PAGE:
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Self Care After a Brain Injury

After a brain injury, if physical, cognitive, visual, or perceptual impairments are present, your loved one may be unable to complete basic care needs without assistance. You may need to give verbal assistance to help your loved one think through a task completely, such as giving a reminder to put toothpaste on a toothbrush before brushing. Physically, you may have to help hold the toothbrush.

Self-care skills include eating, oral hygiene, hair and facial care, dressing, bathing, and toileting. To complete these activities, a person must be able to move adequately as well as be able to organize, sequence, and perform tasks in a reasonable amount of time. After a brain injury, a person may no longer be able to perform self-care.


Dressing activities include finding where clothes are kept, gathering clothes, and putting them on.

  • Recalling all items needed
  • Selecting desired items from similar ones
  • Remembering safety during dressing activities
  • Planning the dressing process
  • Telling front from back of clothing
  • Finding sleeve holes
  • Locating and placing legs in pants
  • Dressing all parts of the body


Grooming skills include safety with setting up and performing oral care, hair grooming, washing the face and hands, and either shaving or make-up application.

A person may have difficulty with:

  • Finding the place grooming items are kept
  • Seeing objects on counter-top
  • Reaching too far, or not far enough, to turn on a faucet
  • Putting toothpaste accurately on a toothbrush
  • Holding a comb correctly for combing hair
  • Safety during shaving
  • Shaving or applying makeup to one side of the face
  • Completing all grooming skills thoroughly
  • Stopping tasks without cues
  • Recall and sequencing series of grooming tasks


Bathing is the process of cleansing the entire body in the shower, tub, or at the bedside.

A person may have difficulty with:

  • Finding grooming items/supplies
  • Planning set up of bathing process
  • Turning on the correct faucet for hot or cold water and regulating water temperature
  • Finding the shampoo bottle and/or soap in the tub or shower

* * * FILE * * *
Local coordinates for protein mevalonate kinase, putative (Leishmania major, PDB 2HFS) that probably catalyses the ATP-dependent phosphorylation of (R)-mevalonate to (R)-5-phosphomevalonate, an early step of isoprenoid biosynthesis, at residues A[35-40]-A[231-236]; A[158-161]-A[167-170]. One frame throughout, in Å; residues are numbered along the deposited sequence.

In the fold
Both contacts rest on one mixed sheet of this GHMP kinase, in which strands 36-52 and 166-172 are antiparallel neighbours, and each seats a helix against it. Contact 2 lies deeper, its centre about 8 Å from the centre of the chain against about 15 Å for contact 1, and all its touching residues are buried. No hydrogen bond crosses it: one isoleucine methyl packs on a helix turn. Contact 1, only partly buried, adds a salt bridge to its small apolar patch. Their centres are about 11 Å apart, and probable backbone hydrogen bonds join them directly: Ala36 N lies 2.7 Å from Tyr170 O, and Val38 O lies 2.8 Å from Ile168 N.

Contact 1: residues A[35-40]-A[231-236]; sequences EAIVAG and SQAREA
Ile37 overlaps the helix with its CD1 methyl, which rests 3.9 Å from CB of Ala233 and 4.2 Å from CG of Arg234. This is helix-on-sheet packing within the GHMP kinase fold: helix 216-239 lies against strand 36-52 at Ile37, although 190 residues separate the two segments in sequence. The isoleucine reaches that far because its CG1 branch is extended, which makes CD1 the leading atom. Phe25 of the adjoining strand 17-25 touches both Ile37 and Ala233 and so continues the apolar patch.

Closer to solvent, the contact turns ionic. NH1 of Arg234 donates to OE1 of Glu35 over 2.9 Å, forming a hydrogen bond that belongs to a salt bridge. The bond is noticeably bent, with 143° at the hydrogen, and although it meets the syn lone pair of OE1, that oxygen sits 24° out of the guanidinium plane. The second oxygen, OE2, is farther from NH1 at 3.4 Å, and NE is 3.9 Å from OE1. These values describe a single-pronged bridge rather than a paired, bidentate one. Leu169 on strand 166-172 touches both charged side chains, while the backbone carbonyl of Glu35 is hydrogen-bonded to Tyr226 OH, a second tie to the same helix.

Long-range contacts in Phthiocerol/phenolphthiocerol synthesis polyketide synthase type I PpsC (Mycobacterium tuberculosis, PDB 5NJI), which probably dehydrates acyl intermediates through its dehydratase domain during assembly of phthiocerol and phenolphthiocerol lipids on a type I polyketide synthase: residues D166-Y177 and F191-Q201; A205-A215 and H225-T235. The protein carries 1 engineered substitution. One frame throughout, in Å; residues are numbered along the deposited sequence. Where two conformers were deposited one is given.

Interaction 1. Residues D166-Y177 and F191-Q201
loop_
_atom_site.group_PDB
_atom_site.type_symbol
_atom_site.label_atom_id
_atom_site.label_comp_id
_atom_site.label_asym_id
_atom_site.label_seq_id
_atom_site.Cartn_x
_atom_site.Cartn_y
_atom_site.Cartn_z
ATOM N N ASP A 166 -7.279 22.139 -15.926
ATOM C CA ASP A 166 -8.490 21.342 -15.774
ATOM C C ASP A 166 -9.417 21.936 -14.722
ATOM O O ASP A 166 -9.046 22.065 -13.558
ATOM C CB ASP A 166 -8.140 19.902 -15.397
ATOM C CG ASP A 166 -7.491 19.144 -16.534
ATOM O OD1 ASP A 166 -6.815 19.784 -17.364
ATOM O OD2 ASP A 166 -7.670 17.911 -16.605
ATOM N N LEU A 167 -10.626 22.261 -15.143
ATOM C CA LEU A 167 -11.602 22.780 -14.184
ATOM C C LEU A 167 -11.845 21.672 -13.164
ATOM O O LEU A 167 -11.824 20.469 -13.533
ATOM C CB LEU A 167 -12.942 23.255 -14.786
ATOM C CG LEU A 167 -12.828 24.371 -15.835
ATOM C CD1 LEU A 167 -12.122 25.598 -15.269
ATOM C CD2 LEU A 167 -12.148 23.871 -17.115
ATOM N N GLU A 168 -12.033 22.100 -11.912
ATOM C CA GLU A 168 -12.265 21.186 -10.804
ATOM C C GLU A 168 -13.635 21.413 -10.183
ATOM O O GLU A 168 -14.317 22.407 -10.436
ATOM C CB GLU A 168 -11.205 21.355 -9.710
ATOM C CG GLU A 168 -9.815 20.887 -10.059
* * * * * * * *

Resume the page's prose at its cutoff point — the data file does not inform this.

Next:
• Washing all body parts
  • Safety during bathing process and when drying off
  • Recall and sequencing for washing and drying all body parts
  • Completing tasks without cues

Physical, Cognitive, and Other Impairments Affecting Self Care

The person may experience problems that interfere with performance.

Physical problems may include:

  • Lack of joint movement
  • Balance and/or coordination problems interfering with positioning and smooth movements
  • Muscle weakness or paralysis
  • Decreased sensation
  • Visual and perceptual problems

Cognitive problems may also interfere with self-care:

  • Lack of initiation and follow through
  • Difficulty sequencing
  • Difficulty problem solving
  • Difficulty with attention to details
  • Poor memory
  • Short attention span
  • Poor judgment and safety awareness and/or behavioral problems 

Other impairments that may interfere with self-care include visual and perceptual deficits such as:  

  • Difficulty judging distance
  • Difficulty seeing in all directions
  • Difficulty locating objects
  • Difficulty with depth perception
  • Double or blurred vision
  • Spatial deficits

Sometimes physical assistance is required. For example, if your loved one has poor coordination or muscle weakness, you may need to help by bringing the fork to his or her mouth during meals. In some instances, equipment is used that is adapted to meet individual needs. For example, if a patient is not able to fully extend an arm, a long-handled reacher can be used to reach objects and places that the hand cannot.


If poor judgment or safety awareness is evident, the patient may need to have suggestions or reminders given to ensure safety. A variety of dangers are present in the home such as electrical appliances near water, harmful chemicals (cleaning products, cologne/perfume), medications, appliance cords, sharp objects (knives, scissors, razors), hot stove tops or ovens. To us, self-care activities seem simple and familiar so it is easy to overlook potential dangers.

What to Do

The patient with a brain injury may require increased time to complete tasks. The patient may perform best in a structured and uncluttered environment without visual and auditory distractions. The family may need to provide guidance, cues, or physical assistance to avoid unsafe situations. Self-care skills may take time to relearn. Independence can be enhanced with practice, adaptive equipment, and written and verbal assistance. It is important to allow the patient to perform self-care tasks that he or she is capable of performing to help the individual be as independent as possible. It is also important to allow the patient extra time for pacing and conserving energy.

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